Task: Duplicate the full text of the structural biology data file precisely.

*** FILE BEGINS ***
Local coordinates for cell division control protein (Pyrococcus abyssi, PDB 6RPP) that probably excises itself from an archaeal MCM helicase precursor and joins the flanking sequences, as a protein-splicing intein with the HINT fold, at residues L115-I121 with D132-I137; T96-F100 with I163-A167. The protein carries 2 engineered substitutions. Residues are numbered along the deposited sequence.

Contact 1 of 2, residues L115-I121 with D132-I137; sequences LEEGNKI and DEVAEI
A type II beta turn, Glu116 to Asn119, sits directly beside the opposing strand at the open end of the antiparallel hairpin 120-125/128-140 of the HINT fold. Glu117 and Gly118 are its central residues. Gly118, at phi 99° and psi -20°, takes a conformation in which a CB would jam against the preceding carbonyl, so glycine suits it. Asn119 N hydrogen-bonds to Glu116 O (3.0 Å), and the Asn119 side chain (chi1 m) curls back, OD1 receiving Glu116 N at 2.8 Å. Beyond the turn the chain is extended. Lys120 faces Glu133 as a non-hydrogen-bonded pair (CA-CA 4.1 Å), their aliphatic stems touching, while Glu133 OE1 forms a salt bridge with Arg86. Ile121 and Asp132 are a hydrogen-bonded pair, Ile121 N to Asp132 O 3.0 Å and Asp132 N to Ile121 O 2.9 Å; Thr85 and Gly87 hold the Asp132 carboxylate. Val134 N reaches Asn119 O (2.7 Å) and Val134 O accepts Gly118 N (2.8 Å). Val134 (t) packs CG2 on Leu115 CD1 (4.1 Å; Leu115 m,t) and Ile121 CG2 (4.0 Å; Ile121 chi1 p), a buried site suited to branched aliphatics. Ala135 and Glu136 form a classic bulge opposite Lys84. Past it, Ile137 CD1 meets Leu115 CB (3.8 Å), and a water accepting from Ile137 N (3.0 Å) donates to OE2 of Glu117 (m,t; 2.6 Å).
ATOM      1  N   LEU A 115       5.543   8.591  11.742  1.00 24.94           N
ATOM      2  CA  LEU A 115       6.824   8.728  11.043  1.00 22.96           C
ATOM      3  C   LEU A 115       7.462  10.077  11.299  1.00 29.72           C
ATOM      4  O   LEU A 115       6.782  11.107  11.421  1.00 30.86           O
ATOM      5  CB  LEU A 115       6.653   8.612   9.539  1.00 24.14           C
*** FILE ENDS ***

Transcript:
Local coordinates for cell division control protein (Pyrococcus abyssi, PDB 6RPP) that probably excises itself from an archaeal MCM helicase precursor and joins the flanking sequences, as a protein-splicing intein with the HINT fold, at residues L115-I121 with D132-I137; T96-F100 with I163-A167. The protein carries 2 engineered substitutions. Residues are numbered along the deposited sequence.

Contact 1 of 2, residues L115-I121 with D132-I137; sequences LEEGNKI and DEVAEI
A type II beta turn, Glu116 to Asn119, sits directly beside the opposing strand at the open end of the antiparallel hairpin 120-125/128-140 of the HINT fold. Glu117 and Gly118 are its central residues. Gly118, at phi 99° and psi -20°, takes a conformation in which a CB would jam against the preceding carbonyl, so glycine suits it. Asn119 N hydrogen-bonds to Glu116 O (3.0 Å), and the Asn119 side chain (chi1 m) curls back, OD1 receiving Glu116 N at 2.8 Å. Beyond the turn the chain is extended. Lys120 faces Glu133 as a non-hydrogen-bonded pair (CA-CA 4.1 Å), their aliphatic stems touching, while Glu133 OE1 forms a salt bridge with Arg86. Ile121 and Asp132 are a hydrogen-bonded pair, Ile121 N to Asp132 O 3.0 Å and Asp132 N to Ile121 O 2.9 Å; Thr85 and Gly87 hold the Asp132 carboxylate. Val134 N reaches Asn119 O (2.7 Å) and Val134 O accepts Gly118 N (2.8 Å). Val134 (t) packs CG2 on Leu115 CD1 (4.1 Å; Leu115 m,t) and Ile121 CG2 (4.0 Å; Ile121 chi1 p), a buried site suited to branched aliphatics. Ala135 and Glu136 form a classic bulge opposite Lys84. Past it, Ile137 CD1 meets Leu115 CB (3.8 Å), and a water accepting from Ile137 N (3.0 Å) donates to OE2 of Glu117 (m,t; 2.6 Å).
ATOM      1  N   LEU A 115       5.543   8.591  11.742  1.00 24.94           N
ATOM      2  CA  LEU A 115       6.824   8.728  11.043  1.00 22.96           C
ATOM      3  C   LEU A 115       7.462  10.077  11.299  1.00 29.72           C
ATOM      4  O   LEU A 115       6.782  11.107  11.421  1.00 30.86           O
ATOM      5  CB  LEU A 115       6.653   8.612   9.539  1.00 24.14           C